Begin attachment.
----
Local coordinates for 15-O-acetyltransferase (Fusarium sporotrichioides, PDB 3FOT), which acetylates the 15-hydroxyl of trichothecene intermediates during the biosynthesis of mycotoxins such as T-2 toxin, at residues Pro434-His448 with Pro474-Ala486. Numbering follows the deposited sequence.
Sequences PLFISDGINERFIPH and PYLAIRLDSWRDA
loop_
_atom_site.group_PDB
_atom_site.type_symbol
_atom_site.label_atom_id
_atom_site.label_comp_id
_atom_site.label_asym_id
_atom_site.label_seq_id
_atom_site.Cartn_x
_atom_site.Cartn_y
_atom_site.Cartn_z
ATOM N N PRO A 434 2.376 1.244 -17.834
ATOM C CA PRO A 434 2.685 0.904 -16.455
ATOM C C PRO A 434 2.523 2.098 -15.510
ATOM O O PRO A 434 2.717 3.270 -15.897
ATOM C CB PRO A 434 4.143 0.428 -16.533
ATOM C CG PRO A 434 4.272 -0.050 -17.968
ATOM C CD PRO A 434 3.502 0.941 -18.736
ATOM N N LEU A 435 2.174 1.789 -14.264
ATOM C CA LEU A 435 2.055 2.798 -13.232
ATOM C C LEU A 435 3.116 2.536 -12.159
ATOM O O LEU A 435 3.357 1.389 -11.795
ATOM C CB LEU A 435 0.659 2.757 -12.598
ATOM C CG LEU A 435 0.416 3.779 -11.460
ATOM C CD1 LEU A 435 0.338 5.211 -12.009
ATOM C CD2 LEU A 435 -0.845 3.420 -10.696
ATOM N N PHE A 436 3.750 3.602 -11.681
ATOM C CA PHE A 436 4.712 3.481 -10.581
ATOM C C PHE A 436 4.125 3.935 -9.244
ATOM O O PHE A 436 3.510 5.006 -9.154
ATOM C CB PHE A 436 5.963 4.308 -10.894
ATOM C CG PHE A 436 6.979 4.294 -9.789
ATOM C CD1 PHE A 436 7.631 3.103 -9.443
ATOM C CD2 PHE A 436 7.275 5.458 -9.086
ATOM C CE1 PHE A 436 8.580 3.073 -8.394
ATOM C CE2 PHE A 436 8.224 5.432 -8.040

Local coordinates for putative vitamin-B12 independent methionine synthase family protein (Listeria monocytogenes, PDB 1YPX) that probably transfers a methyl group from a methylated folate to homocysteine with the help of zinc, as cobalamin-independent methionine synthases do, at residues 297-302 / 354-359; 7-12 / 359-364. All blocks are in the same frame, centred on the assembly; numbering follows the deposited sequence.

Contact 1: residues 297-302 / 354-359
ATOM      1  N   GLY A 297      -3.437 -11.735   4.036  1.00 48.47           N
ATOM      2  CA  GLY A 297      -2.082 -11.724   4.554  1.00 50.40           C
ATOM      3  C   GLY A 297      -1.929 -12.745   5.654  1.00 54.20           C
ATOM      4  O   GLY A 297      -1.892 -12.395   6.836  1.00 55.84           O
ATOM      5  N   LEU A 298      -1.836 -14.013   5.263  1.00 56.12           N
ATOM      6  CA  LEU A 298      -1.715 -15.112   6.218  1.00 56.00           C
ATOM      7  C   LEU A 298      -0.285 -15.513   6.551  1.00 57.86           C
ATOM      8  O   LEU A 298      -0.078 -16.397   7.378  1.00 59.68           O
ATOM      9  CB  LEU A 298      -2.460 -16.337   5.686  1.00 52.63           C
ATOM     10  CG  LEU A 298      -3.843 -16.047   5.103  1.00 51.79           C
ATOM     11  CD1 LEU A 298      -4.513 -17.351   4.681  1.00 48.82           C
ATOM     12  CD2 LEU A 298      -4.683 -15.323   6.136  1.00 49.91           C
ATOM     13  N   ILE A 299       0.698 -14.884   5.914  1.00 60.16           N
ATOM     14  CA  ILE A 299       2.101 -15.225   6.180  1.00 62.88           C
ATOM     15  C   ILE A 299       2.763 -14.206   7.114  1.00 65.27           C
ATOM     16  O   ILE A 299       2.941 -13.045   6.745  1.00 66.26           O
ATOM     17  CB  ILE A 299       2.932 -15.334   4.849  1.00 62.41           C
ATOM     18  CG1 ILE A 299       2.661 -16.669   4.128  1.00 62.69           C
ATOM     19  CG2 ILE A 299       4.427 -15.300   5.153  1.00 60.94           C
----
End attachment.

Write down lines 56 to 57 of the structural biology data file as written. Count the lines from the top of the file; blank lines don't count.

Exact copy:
ATOM     17  CB  ILE A 299       2.932 -15.334   4.849  1.00 62.41           C
ATOM     18  CG1 ILE A 299       2.661 -16.669   4.128  1.00 62.69           C